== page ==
By Kevin Werner, News Staff
Hamilton’s political community could feel the effects of possible changes by Ontario’s Electoral Boundary Commission when it re-distributes the province’s riding map, adding another 15 MPs to the House of Commons.
The three-member panel, chaired by Mr. Justice George Valin of North Bay, is currently preparing a proposed plan to increase the number of Ontario ridings from 108 to 121. The commission is tentatively scheduled to begin holding public meetings across the province over a six-week period starting in October. Once the public consultation process is completed, a decision on a final electoral boundary plan will be made by the end of the year, said Election Canada officials.
Once the panel, which also includes Dr. Leslie A Pal, the chancellor of the Universityof Carleton, and Douglas Colbourne, a Torontoland use mediator, completes the proposal it will be publicly available when published in the Canada Gazette and in area newspapers. Election Officials didn’t know when the draft plan will be completed. The public can make their views known now to the commission until April 30 through e-mail at Ontario@rfed-rcf.ca or by mail.
The new electoral map will be used in the next federal election, scheduled for 2015.
Changing Canada’s electoral boundaries is constitutionally mandated every 10 years to take into account population changes and demographic shifts. The federal government approved the boundary realignment under Bill C-20, the Fair Representation Act, last December, boosting the number of ridings from 308 to 338.
In addition toOntario’s 15 ridings, Alberta and British Columbia will receive six seats each, while Quebec gets three.
Ontario’s population since the last census in 2001 has jumped from 11.4 million to 12.8 million. The commission is required to divide the province into districts as close as possible to the average population, while also taking into account the communities’ interests, identity and historical pattern.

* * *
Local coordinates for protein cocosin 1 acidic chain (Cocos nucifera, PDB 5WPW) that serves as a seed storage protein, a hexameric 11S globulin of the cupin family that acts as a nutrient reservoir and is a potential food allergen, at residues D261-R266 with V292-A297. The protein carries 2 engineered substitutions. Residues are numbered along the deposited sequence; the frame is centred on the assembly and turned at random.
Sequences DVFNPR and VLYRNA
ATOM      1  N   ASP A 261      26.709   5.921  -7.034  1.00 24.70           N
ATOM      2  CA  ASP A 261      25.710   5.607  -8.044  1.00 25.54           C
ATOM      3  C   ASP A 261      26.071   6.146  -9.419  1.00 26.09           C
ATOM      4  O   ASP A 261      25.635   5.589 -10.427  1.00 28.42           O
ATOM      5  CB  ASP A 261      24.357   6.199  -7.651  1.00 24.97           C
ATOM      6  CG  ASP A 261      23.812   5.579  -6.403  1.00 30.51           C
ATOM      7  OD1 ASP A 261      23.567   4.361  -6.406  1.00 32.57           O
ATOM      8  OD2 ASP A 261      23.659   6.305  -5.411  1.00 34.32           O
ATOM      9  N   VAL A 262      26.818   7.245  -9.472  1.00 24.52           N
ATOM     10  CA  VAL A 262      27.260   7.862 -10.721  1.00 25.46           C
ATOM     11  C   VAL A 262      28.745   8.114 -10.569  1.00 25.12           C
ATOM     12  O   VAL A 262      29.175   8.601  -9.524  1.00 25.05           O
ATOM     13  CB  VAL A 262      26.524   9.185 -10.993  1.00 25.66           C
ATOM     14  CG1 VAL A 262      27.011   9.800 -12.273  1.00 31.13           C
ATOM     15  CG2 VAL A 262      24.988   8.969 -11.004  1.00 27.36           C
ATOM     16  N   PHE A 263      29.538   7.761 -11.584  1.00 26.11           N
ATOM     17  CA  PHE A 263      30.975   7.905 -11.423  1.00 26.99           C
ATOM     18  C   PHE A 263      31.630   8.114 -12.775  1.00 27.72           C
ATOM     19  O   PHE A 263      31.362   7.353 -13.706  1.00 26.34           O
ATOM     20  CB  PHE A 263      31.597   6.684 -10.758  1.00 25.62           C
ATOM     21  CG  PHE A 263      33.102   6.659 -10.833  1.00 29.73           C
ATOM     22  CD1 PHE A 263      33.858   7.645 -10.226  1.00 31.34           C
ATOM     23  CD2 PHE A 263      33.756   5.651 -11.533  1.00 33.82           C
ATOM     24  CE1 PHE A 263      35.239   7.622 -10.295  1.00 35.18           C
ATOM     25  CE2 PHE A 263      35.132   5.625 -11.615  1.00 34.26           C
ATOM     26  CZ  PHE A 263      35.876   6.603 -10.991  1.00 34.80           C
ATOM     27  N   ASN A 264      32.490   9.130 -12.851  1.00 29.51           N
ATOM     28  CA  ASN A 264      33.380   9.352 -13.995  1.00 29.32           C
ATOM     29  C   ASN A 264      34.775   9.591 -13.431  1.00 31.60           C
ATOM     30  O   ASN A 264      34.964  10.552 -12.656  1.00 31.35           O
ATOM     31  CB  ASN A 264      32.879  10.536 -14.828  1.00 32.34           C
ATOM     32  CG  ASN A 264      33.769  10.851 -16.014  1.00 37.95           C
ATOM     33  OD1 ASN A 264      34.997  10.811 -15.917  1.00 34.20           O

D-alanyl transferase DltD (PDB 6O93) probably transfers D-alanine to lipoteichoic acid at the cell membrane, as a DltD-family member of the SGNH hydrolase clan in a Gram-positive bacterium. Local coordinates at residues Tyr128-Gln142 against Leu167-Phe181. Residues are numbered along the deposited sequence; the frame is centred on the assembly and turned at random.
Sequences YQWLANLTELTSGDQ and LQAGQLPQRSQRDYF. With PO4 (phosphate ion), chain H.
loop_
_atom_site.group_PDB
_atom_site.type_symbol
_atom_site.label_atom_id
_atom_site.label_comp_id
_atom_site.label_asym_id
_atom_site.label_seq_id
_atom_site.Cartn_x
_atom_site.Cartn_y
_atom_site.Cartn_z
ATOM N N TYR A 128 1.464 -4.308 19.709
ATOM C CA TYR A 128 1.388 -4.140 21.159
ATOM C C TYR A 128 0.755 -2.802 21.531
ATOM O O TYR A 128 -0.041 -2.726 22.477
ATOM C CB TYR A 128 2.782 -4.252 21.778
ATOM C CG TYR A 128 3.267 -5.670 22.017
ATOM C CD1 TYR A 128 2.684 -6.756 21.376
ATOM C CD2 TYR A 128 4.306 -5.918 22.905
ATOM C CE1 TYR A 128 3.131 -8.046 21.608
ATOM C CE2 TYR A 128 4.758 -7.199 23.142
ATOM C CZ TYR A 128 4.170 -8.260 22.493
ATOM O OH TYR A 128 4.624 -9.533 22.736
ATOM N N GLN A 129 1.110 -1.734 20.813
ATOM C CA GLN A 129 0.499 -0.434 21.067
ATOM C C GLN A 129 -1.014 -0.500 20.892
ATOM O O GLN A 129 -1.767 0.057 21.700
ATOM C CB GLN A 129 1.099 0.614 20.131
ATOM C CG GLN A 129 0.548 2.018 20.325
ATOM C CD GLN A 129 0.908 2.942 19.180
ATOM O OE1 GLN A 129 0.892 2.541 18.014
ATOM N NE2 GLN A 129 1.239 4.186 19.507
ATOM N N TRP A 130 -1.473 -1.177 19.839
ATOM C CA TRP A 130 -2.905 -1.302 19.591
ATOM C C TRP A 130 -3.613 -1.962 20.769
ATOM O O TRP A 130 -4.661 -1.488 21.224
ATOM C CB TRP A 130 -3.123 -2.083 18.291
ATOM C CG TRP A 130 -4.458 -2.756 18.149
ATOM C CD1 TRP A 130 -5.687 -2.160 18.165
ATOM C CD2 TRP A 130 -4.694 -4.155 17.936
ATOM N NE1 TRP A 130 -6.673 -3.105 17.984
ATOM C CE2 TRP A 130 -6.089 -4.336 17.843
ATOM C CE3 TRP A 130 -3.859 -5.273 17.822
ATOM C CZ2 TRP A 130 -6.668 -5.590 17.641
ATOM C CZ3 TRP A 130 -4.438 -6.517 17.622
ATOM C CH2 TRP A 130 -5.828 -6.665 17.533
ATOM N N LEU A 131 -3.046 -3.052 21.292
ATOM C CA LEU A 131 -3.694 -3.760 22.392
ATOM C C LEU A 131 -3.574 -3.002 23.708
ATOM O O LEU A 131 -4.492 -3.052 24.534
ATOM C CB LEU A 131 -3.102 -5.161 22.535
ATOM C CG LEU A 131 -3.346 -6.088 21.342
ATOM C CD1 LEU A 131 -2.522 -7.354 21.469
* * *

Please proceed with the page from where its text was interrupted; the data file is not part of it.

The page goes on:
In 2004 when the last boundary changes occurred, it set off a Liberal power struggle in the Hamilton East and Stoney Creek ridings, when Liberal MPs Tony Valeri and Sheila Copps fought against each other to represent the new Hamilton East-Stoney Creek riding. Valeri won a heart-stopping nomination meeting, that unleashed political repercussions within the local Liberal party for years.
Valeri at the time objected to the elimination of the Stoney Creek riding, arguing it was losing its identity by being joined to Hamilton.
Former Liberal MP Stan Keyes who represented Hamilton West after it was eliminated when the commission created Ancaster-Dundas-Flamborough-Westdale, and expanded Hamilton Centre, also objected to the changes. He argued that Westdale should some how be included in a revamped Hamilton Centre riding. The commission disagreed, but did extend Hamilton Centre from the Niagara Escarpment to the harbour. In the 2004 federal election Keyes lost to NDP MP David Christopherson to represent Hamilton Centre. Conservative MP David Sweet won the rejigged Ancaster-Dundas-Flamborough-Westdale riding.
The Conservative Party also benefited from the commissioner’s decision to merge parts of Ancaster-Dundas-Flamborough-Aldershot, Hamilton Mountain, Niagara Centre and Stoney Creek to create Niagara West-Glanbrook. Conservative MP Dean Allison narrowly held off Liberal candidate Debbie Zimmerman to win the riding in 2004.
For more information on the commission visit the website at www.federal-redistribution.ca.